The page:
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Fishers, advocates fear destruction of marine ecosystem in the name of Verde Island ‘preservation’

The protected Verde Island Passage (VIP) will undergo “preservation” in the hands of conglomerates, which a fishers’ group claims to be “corporate greenwashing.”

The Pambansang Lakas ng Kilusang Mamamalakaya ng Pilipinas (Pamalakaya) pointed out the irony in the preservation efforts since “the companies have undeniably long track records of environmental plunder in the name of their profit-driven projects.”

The proposed protection and management of the VIP is a product of the “first of its kind” memorandum of understanding (MOU) between the Department of Environment and Natural Resources (DENR), Department of Energy (DOE), Aboitiz Equity Ventures (AEV), the Pangilinan-owned Metro Pacific Investments Corp. (MPIC), and San Miguel Corporation (SMC).

This partnership was formed amid calls for financial institutions to stop funding SMC.

Advocacy network Protect the Verde Island Passage (VIP) urged financial institutions in Europe and the United States to defund SMC for being “one of the country’s biggest developers of dirty, deadly, and costly energy from coal and gas.”

“The Philippines is home to the highest concentration of marine shore fish species in the world, sheltered in a marine corridor known as the Verde Island Passage (VIP). The richness of biodiversity in the VIP makes it comparable to the Amazon. This biodiversity hotspot is being imperiled by fossil gas projects of SMC,” the network’s statement read.

The group also asserted that the power subsidiary of SMC, San Miguel Global Power Holdings, controls fossil fuel power plants: 1.7 gigawatts (GW) Excellent Energy Resources Inc. and 1.2 GW South Premiere Power Corporation.

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SMC is also involved in reclamation projects, which the company denies, and sea-bed mining activities that destroy hundreds of mangroves and thriving coral reefs in Manila Bay to give way to the P740 billion ($15 billion) controversial Aerotropolis project in Bulacan.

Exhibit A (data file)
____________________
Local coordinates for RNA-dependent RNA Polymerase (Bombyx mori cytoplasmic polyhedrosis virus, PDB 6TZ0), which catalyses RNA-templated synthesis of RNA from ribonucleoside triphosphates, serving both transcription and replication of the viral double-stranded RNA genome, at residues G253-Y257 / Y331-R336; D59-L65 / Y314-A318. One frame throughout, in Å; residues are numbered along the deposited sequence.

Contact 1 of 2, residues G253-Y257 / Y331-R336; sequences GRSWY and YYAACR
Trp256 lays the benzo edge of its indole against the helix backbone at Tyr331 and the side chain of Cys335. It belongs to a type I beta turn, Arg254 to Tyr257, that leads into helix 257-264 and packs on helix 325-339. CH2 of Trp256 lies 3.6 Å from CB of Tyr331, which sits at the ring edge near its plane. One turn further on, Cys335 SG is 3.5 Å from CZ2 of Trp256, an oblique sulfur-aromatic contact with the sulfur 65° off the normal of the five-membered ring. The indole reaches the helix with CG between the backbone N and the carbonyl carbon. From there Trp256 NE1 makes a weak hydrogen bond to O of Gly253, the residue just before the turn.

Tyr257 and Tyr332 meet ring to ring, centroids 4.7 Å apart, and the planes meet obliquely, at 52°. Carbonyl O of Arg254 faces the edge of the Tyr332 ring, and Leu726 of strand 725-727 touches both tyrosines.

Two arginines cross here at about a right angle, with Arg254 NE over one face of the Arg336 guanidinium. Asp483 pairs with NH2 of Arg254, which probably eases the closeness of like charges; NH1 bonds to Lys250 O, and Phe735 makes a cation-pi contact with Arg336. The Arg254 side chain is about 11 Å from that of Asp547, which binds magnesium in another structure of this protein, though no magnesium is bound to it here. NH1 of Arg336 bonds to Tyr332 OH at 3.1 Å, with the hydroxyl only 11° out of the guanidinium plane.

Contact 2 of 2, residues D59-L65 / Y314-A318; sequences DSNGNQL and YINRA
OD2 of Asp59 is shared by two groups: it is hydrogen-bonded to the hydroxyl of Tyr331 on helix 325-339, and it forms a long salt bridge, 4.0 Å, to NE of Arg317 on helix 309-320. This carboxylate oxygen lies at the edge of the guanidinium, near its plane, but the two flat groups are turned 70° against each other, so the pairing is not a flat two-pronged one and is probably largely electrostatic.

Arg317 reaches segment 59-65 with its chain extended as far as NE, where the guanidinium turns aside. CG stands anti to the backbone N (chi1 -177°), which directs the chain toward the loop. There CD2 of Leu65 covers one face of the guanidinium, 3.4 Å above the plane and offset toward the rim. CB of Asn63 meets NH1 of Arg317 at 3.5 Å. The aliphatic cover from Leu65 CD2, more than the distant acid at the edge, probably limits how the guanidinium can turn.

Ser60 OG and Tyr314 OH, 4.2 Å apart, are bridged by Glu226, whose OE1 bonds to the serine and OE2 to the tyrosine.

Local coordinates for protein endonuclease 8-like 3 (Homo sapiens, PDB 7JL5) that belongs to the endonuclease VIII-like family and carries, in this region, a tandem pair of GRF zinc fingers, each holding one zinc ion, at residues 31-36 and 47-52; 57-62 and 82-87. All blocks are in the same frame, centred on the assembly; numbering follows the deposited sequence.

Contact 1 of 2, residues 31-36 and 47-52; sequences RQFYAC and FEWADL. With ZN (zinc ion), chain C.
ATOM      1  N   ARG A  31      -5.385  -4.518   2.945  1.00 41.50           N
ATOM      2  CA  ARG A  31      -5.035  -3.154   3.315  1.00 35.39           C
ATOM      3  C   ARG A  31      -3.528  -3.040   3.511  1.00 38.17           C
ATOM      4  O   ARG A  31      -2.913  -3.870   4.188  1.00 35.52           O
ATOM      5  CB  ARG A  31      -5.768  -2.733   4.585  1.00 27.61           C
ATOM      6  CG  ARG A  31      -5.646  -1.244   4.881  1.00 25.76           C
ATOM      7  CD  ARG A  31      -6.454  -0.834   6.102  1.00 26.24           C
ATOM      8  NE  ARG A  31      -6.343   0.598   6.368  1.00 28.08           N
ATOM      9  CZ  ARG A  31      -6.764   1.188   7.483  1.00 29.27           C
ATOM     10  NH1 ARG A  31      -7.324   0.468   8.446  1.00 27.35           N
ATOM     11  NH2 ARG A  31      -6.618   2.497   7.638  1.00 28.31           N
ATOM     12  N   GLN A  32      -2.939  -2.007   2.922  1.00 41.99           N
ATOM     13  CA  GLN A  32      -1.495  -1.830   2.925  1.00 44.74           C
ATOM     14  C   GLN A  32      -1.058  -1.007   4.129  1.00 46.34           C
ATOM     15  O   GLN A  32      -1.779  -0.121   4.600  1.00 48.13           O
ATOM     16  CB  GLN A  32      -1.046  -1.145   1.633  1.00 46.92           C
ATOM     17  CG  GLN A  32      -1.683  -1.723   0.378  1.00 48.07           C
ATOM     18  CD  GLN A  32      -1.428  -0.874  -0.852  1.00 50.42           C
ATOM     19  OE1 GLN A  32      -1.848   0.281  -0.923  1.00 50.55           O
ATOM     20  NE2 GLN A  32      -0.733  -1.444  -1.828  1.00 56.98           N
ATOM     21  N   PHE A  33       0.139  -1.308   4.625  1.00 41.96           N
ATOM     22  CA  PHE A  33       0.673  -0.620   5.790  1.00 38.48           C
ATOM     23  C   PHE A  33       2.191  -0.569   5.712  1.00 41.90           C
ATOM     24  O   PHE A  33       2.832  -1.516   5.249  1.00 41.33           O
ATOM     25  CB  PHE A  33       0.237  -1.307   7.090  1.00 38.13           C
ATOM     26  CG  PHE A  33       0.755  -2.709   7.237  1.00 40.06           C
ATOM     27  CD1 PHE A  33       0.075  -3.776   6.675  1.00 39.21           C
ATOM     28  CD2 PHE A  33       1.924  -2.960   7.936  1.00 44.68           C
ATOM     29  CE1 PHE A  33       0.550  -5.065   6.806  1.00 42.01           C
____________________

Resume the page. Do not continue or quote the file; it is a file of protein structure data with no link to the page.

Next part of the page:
“Aside from adverse ecological impacts, the company’s reclamation and dredging projects have caused degradation on the livelihood and displacement of thousands of fisherfolk families. Not to mention that the said company is also the same company that commissioned a tanker that sank off and caused a disastrous oil spill in Oriental Mindoro last year,” Pamalakaya said.

They added that the other three companies are involved in the operation of the liquefied natural gas (LNG) terminal on the coastline of Ilihan, Batangas, encompassing the VIP. The LNG expansion releases methane, an extremely potent greenhouse gas that threatens marine life in Batangas. In fact, it is reported that the water quality in the area has degraded and the marine ecology exhibited a reduction in fish biodiversity.

“Operating these plants and increasing shipping activities for LNG importation lead to the degradation of marine and coastal ecosystems and livelihoods of communities in their vicinity,” Protect VIP’s letter read.

Instead of protection, the partnership spelled “impending destruction” for the groups, which could threaten two million coastal populations.

“We are certain that nothing beneficial for VIP’s marine ecosystem will ever come out from this partnership which is nothing but a corporate greenwashing,” PAMALAKAYA National Chairperson Fernando Hicap said.

He added that the DENR and DOE are “detestable” for directly involving these corporations, which they claim to be notorious environmental plunderers.

The best course of action for the DENR, as recommended by Protect VIP network, is to advocate for the inclusion of the VIP in the Expanded National Integrated Protected Area. Meanwhile, the network also calls on the DOE to end the “reckless endorsement and promotion of fossil gas and other destructive resources.” 

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